Of course, it’s easier to have one person sort everything for you from the time you reach the airport till the time you leave. The people I went with, my friend Tej and her group offer customized tours across Northern India in winter or summer. Just call Tej on +91-9819055132 or email [email protected]
Do – Activities & Attractions
Stay – Accommodation
Eat – Restaurants
Time – Seasonality & Schedules
The igloos are built in the Serthan valley near the famous Hamta Pass in Manali, Himachal Pradesh during the months of January and February every year. The building of the igloos is dependent on the amount of snowfall had locally during the winter months. If there isn’t any snowfall that week, the camp leaders set up tents for visitors.
Safety – Possible risks
While an igloo stay (https://thewingedfork.com/manali-winter-enchanted-outings/) is a dream opportunity, you have be aware of the environmental factors involved. You will be spending the night in a room made of ice, literally.
This brings with it the chances of hypothermia. Although the igloo camp will provide you with snow jackets and warming blankets, you should ensure you carry your own thermal wear and warm clothing. Also recommended are a beanie, mufflers, mittens, scarves and anything else you require to keep you warm.
Please Note: Travel inherently comes with an element of risk (just like crossing the road does). You are putting yourself in elements that are unfamiliar and foreign to your usual lifestyle and with that, become more susceptible to fall victim those who try to play off those unfamiliar to their local scams. There are also potential dangers in the environments to which you may not be accustomed to.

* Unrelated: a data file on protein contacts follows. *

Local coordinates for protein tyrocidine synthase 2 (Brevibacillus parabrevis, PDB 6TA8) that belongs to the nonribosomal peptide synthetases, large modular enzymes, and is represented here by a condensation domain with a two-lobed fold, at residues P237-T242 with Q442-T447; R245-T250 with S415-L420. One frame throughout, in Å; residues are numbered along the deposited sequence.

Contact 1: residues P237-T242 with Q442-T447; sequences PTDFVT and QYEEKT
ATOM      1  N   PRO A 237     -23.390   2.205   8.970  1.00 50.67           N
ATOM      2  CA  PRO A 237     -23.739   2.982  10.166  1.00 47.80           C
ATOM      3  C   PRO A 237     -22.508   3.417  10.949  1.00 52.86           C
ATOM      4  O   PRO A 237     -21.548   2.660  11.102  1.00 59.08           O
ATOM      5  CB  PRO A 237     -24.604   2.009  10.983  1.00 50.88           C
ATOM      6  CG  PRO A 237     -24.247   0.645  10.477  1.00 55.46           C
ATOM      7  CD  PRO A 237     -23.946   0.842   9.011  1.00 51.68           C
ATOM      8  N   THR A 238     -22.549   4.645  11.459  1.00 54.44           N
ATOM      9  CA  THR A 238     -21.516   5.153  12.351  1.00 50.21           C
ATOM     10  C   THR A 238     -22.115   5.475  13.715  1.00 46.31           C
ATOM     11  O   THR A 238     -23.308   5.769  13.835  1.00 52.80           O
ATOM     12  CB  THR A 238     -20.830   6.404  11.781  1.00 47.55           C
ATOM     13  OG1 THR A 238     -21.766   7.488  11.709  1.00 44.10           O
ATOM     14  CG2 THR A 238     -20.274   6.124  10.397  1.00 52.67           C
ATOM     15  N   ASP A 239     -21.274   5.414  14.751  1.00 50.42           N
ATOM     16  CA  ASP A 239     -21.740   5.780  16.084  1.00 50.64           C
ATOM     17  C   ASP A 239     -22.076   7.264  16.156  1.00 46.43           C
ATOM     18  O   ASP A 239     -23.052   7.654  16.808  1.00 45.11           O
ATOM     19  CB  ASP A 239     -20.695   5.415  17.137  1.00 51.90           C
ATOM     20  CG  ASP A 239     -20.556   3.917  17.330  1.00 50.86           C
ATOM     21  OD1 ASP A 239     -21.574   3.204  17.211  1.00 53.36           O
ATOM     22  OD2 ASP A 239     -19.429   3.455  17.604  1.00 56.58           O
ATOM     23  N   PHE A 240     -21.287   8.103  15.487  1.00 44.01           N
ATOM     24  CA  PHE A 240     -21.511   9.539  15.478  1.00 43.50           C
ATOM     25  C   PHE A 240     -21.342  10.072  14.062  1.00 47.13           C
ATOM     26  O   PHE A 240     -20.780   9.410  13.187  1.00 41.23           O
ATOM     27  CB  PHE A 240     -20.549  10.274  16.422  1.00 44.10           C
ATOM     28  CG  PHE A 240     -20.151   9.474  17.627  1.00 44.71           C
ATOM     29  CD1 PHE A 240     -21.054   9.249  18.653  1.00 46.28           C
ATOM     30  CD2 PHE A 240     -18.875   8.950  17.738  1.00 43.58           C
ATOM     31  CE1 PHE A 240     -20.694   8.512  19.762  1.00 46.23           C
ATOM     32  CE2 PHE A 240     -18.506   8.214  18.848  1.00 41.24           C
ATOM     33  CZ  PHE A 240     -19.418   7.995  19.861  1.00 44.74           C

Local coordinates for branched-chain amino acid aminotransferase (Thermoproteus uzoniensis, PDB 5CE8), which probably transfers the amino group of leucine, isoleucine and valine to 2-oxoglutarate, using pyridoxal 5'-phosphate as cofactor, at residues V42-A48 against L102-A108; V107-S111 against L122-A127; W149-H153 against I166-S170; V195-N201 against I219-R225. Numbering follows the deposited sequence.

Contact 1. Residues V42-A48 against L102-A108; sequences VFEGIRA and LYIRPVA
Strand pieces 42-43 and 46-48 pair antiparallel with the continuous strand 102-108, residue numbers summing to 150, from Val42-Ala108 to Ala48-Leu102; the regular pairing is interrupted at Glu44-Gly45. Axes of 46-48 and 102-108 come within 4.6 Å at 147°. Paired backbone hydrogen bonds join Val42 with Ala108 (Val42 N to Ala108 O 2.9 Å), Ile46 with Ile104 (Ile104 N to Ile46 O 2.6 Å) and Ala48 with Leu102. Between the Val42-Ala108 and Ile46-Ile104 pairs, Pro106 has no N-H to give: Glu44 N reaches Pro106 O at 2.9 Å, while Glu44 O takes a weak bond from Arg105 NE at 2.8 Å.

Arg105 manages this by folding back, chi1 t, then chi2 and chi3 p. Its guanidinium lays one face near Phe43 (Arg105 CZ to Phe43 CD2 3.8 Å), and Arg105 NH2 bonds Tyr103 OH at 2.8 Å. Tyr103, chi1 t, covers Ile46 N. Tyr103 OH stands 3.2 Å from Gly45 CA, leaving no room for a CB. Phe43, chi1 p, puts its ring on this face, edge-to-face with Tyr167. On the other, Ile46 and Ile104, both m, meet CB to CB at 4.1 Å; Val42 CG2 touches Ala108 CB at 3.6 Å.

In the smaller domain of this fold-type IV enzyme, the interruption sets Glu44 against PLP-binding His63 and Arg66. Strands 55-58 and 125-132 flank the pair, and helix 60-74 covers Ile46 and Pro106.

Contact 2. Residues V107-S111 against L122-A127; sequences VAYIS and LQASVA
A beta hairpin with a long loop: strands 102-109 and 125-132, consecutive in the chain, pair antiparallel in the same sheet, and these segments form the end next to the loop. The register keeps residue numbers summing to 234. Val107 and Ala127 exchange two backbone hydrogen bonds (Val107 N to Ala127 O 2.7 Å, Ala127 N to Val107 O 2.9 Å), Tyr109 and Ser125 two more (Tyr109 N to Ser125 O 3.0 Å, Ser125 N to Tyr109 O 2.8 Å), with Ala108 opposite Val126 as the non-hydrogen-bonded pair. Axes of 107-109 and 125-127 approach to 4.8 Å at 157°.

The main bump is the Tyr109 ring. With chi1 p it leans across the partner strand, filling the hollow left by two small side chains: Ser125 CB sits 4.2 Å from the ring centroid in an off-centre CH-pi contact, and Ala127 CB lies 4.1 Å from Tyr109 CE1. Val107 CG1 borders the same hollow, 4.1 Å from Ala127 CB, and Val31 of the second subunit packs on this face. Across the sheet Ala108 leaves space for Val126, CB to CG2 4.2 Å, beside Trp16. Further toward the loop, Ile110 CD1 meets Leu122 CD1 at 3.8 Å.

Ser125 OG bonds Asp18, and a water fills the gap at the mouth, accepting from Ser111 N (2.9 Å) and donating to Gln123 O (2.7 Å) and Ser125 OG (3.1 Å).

Please take extra care in travelling, ensure that you have adequate medical insurance (accidents seem to happen when you least expect them), and have let a trusted colleague, family member or friend know your whereabouts and activities.
Where Sidewalks End travel advises you to travel at your own risk, and to be extra aware of your surroundings (without letting it spoiling your time).
Pay – How much does it cost?
The cost of the night in the igloo itself isn’t too expensive, less than USD 100 per night inclusive of food, water and tea (not drinks). However, you’d also have to take into account getting there via flight or road, and places to stay before and after. Some of the equipment is free, for example, snowboards, but ski lessons are charged.
Responsible Travel – Best Practices
● You’re going to be surrounded by nature. Try not to litter. The camp has a central bin for the collection of garbage.
● Yes, if you want to, you can tip the camp staff for hauling your luggage the long distance to and from the camp. They do really hard work.
Reality Check – Be Aware
An igloo stay is an amazing experience and something many people can only dream off. But make sure you are prepared for it. The walk to and from the camp requires a decent level of fitness. That being said, there are guides to help you along the way and you can stop as many times as you like. If you have a problem with asthma, carry your inhaler and any other equipment you may need; and make sure you inform the staff about your situation while booking your igloo stay. Hospitals are a long way off, and it’s best not to take any chances.
If you’re well prepared for your trip, you’ll have the time of your life, make some new friends along the way, and come away with awesome memories.
Abby blogs at TheWingedFork chronicling her quirky and crazy adventures in travel and food. She can’t travel as often as she wants to, but she makes time to travel as often as possible. She’s travelled across parts of Europe and Asia and loves writing about her experiences with people and cultures. Her favourite things are nice rainy days, the smell of cakes in the oven, playing in the snow, glasses of wine and dark chocolate.